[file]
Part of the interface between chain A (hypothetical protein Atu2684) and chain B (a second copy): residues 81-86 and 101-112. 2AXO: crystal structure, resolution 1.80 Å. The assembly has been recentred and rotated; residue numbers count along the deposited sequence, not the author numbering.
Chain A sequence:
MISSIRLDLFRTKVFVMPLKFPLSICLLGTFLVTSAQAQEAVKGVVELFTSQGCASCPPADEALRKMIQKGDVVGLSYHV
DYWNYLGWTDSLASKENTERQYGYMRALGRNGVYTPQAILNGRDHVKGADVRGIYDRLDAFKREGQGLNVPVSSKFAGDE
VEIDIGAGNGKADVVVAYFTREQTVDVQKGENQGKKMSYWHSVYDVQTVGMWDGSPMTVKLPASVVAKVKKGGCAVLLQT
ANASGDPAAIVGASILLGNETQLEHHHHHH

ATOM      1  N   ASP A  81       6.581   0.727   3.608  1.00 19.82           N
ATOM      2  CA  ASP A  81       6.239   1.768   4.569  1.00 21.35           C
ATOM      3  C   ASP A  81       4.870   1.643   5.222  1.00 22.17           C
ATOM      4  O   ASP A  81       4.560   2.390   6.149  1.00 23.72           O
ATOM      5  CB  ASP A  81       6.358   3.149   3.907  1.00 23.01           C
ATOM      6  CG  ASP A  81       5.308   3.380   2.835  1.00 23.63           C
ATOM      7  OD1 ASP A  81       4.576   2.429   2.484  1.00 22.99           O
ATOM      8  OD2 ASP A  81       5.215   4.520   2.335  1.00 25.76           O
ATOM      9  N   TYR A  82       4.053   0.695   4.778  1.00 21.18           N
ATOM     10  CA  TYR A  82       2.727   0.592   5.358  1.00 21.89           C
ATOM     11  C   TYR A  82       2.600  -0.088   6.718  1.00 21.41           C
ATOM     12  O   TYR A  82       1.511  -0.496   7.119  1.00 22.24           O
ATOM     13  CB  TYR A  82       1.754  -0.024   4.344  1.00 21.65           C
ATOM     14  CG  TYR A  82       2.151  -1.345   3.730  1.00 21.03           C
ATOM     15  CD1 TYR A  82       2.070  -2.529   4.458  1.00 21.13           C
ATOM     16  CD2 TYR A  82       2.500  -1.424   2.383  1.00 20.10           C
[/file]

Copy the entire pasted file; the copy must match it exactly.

Part of the interface between chain A (hypothetical protein Atu2684) and chain B (a second copy): residues 81-86 and 101-112. 2AXO: crystal structure, resolution 1.80 Å. The assembly has been recentred and rotated; residue numbers count along the deposited sequence, not the author numbering.
Chain A sequence:
MISSIRLDLFRTKVFVMPLKFPLSICLLGTFLVTSAQAQEAVKGVVELFTSQGCASCPPADEALRKMIQKGDVVGLSYHV
DYWNYLGWTDSLASKENTERQYGYMRALGRNGVYTPQAILNGRDHVKGADVRGIYDRLDAFKREGQGLNVPVSSKFAGDE
VEIDIGAGNGKADVVVAYFTREQTVDVQKGENQGKKMSYWHSVYDVQTVGMWDGSPMTVKLPASVVAKVKKGGCAVLLQT
ANASGDPAAIVGASILLGNETQLEHHHHHH

ATOM      1  N   ASP A  81       6.581   0.727   3.608  1.00 19.82           N
ATOM      2  CA  ASP A  81       6.239   1.768   4.569  1.00 21.35           C
ATOM      3  C   ASP A  81       4.870   1.643   5.222  1.00 22.17           C
ATOM      4  O   ASP A  81       4.560   2.390   6.149  1.00 23.72           O
ATOM      5  CB  ASP A  81       6.358   3.149   3.907  1.00 23.01           C
ATOM      6  CG  ASP A  81       5.308   3.380   2.835  1.00 23.63           C
ATOM      7  OD1 ASP A  81       4.576   2.429   2.484  1.00 22.99           O
ATOM      8  OD2 ASP A  81       5.215   4.520   2.335  1.00 25.76           O
ATOM      9  N   TYR A  82       4.053   0.695   4.778  1.00 21.18           N
ATOM     10  CA  TYR A  82       2.727   0.592   5.358  1.00 21.89           C
ATOM     11  C   TYR A  82       2.600  -0.088   6.718  1.00 21.41           C
ATOM     12  O   TYR A  82       1.511  -0.496   7.119  1.00 22.24           O
ATOM     13  CB  TYR A  82       1.754  -0.024   4.344  1.00 21.65           C
ATOM     14  CG  TYR A  82       2.151  -1.345   3.730  1.00 21.03           C
ATOM     15  CD1 TYR A  82       2.070  -2.529   4.458  1.00 21.13           C
ATOM     16  CD2 TYR A  82       2.500  -1.424   2.383  1.00 20.10           C